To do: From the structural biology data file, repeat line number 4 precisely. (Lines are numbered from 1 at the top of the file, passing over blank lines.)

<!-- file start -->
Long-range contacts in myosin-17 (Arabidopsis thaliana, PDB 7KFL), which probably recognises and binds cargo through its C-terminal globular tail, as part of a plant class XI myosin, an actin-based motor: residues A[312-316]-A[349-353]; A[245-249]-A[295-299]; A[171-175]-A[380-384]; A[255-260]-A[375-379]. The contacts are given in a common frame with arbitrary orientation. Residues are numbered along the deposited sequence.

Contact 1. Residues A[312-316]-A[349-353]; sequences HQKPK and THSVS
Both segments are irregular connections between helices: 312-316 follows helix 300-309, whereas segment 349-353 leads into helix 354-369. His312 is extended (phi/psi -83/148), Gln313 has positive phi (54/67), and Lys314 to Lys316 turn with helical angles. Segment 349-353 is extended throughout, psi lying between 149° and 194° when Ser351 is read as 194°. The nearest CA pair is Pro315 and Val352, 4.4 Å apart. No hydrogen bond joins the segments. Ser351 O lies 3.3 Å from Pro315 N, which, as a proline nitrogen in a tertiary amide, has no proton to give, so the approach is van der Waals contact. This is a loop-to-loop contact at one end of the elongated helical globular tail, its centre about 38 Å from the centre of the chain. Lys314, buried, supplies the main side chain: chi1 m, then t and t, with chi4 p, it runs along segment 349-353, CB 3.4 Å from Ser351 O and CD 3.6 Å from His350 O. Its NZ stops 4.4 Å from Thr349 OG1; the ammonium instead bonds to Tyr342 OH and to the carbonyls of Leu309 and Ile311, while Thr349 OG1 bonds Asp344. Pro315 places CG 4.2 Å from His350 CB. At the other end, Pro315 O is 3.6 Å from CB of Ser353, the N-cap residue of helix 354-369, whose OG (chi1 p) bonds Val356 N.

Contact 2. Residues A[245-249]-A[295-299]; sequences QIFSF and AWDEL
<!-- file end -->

Contact 2. Residues A[245-249]-A[295-299]; sequences QIFSF and AWDEL